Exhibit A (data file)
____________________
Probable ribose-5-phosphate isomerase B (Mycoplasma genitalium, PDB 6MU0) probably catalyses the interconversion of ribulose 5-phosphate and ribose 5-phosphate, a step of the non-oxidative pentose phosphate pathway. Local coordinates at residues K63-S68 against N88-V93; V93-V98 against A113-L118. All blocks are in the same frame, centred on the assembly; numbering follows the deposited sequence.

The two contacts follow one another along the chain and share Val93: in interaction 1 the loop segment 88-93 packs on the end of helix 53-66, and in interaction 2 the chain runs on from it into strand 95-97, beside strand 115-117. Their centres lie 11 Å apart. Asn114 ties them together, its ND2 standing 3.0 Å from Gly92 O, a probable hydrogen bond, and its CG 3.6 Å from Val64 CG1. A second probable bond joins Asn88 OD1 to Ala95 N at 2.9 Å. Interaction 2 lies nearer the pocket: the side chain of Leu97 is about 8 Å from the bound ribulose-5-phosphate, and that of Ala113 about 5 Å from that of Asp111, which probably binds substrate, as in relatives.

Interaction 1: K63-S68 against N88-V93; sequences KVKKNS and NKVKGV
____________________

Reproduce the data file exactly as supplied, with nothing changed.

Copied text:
Probable ribose-5-phosphate isomerase B (Mycoplasma genitalium, PDB 6MU0) probably catalyses the interconversion of ribulose 5-phosphate and ribose 5-phosphate, a step of the non-oxidative pentose phosphate pathway. Local coordinates at residues K63-S68 against N88-V93; V93-V98 against A113-L118. All blocks are in the same frame, centred on the assembly; numbering follows the deposited sequence.

The two contacts follow one another along the chain and share Val93: in interaction 1 the loop segment 88-93 packs on the end of helix 53-66, and in interaction 2 the chain runs on from it into strand 95-97, beside strand 115-117. Their centres lie 11 Å apart. Asn114 ties them together, its ND2 standing 3.0 Å from Gly92 O, a probable hydrogen bond, and its CG 3.6 Å from Val64 CG1. A second probable bond joins Asn88 OD1 to Ala95 N at 2.9 Å. Interaction 2 lies nearer the pocket: the side chain of Leu97 is about 8 Å from the bound ribulose-5-phosphate, and that of Ala113 about 5 Å from that of Asp111, which probably binds substrate, as in relatives.

Interaction 1: K63-S68 against N88-V93; sequences KVKKNS and NKVKGV